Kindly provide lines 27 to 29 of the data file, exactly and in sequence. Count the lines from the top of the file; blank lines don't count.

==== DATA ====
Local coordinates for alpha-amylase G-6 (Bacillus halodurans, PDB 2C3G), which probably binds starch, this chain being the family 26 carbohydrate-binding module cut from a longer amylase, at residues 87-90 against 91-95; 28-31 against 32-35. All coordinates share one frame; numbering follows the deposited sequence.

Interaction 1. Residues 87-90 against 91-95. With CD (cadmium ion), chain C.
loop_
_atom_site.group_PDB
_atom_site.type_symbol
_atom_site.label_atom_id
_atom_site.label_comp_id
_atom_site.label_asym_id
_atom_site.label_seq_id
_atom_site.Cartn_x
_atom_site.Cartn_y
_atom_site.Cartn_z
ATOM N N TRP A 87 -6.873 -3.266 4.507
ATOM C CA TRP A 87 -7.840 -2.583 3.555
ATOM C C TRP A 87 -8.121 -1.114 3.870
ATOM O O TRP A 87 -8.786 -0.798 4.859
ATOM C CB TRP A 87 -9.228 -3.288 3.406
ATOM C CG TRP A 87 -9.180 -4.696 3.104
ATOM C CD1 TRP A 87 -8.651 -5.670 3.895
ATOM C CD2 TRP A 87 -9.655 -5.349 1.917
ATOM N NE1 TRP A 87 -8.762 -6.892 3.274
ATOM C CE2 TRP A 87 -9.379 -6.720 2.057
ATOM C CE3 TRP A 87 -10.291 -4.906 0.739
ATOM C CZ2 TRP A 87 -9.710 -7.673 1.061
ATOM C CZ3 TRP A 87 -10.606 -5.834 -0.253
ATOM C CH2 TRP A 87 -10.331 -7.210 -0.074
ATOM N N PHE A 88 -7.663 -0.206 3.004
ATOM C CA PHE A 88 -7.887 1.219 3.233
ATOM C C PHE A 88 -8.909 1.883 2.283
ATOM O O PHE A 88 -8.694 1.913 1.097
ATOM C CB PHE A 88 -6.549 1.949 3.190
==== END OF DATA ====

ATOM N N PHE A 88 -7.663 -0.206 3.004
ATOM C CA PHE A 88 -7.887 1.219 3.233
ATOM C C PHE A 88 -8.909 1.883 2.283